Read Part 1 here, and Part 2 here.
MH: You've been traveling the state for months, going to every county Lincoln-Reagan Day Dinner to talk to Republican party faithful, and meeting Montanans of all political persuasions. Are there any common themes that you are hearing from voters that have affected how you are thinking about the job of State Auditor and about what the next Auditor needs to do to respond to those concerns?
Duane Grimes: As I have talked with folks across the political spectrum including small business people, families, ranchers, and seniors, I have come to truly appreciate the depth to which the actions taken by the State Auditor’s office affect every single person at the core of their (financial) security: one’s ability to receive healthcare, making an honest living, becoming financially independent, ensuring their families’ and their children’s futures.
This race is easy to overlook when compared to such high-profile ones as President or Governor which are also on the ballot, but it has humbled me to realize how vitally important a tough, fair and impartial regulator is to the daily lives of every Montanan.
MH: You were the first Montana Republican candidate, at least that we noted, to make a point of reaching out to bloggers on your website. How have you seen the Internet affect your efforts to get your message out in 2008, compared to your previous run for State Auditor and your previous legislative races?
Duane Grimes: My two sons think this whole blogging thing is great and are excited that Dad is finally getting into it. This race isn’t as high-profile as others; we don’t get the media coverage others do. But it’s extremely important for voters to know how the State Auditor’s office affects their daily lives and blogs are a great outlet.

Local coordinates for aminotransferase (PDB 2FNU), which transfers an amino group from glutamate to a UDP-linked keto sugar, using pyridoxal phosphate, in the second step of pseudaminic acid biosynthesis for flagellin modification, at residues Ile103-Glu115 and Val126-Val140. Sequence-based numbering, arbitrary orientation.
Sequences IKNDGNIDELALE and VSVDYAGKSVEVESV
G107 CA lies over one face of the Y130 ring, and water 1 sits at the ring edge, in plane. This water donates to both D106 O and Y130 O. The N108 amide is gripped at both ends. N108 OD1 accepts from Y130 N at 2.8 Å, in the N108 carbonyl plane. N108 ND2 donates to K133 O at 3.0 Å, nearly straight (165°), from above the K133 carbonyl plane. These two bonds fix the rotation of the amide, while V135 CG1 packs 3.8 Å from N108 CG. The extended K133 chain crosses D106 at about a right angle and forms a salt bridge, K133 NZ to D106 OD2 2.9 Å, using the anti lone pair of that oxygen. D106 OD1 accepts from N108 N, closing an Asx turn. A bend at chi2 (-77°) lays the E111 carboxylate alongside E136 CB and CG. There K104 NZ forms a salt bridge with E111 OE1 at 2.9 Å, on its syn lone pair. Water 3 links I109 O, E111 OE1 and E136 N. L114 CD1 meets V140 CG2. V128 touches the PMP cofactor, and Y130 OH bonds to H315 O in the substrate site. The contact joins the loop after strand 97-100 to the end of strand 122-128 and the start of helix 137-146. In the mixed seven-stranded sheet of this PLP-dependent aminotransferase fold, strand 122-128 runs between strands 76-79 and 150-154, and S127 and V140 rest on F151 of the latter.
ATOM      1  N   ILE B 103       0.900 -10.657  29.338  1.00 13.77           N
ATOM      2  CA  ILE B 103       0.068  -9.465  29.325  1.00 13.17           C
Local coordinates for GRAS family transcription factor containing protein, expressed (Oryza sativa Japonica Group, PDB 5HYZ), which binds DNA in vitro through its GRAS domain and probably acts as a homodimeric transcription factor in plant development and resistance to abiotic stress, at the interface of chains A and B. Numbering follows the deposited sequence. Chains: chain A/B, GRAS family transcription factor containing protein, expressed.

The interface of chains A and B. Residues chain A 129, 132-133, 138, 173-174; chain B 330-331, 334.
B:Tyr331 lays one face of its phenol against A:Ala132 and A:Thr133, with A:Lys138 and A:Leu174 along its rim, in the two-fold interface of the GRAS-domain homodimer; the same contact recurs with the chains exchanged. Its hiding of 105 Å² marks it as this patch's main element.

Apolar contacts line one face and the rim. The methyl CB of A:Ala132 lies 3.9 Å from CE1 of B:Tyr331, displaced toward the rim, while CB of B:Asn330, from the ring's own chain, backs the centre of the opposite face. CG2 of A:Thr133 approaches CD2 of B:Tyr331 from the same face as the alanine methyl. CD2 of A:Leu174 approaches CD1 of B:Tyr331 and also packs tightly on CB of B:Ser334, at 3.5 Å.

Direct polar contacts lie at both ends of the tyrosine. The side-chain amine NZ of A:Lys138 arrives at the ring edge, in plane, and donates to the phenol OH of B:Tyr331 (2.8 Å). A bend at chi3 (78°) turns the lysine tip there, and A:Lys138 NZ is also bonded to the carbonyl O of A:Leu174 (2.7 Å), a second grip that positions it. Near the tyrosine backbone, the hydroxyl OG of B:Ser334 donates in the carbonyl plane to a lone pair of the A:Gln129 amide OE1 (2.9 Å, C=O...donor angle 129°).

In that way, it has been night and day the difference I’ve found that the internet, including websites, e-mail, and blogs have provided the ability for myself as a statewide candidate to reach so many more voters. Hopefully, in a small way, this has helped voters be more informed about the issues of the Auditor’s office and feel they can reach out directly to me as a candidate.
MH: To end on a lighter note, there has been a great war of ideas "raging" in the Montana blogosphere in recent days about "Operation Chaos." At the risk of putting you on the outs with Rush Limbaugh and at least one Montana blogger who feels differently, can Montana Headlines ask whether you want Republicans to turn out on June 3rd to vote for Duane Grimes in your (unopposed) primary -- or whether you think your candidacy would be better served by having Republicans vote for Hillary Clinton to foment chaos in the Democratic ranks?
There's no right answer to this question -- but the future peace and tranquility of the Montana blogosphere does depend on it.
Duane Grimes: Frankly, I don’t think having Republicans vote for Hillary Clinton and potentially fomenting ‘chaos’ in the Democratic ranks would have a huge impact on the race for Montana State Auditor! (Nor would being on the outs with Rush Limbaugh bother me too much… but it would be good campaign press…!)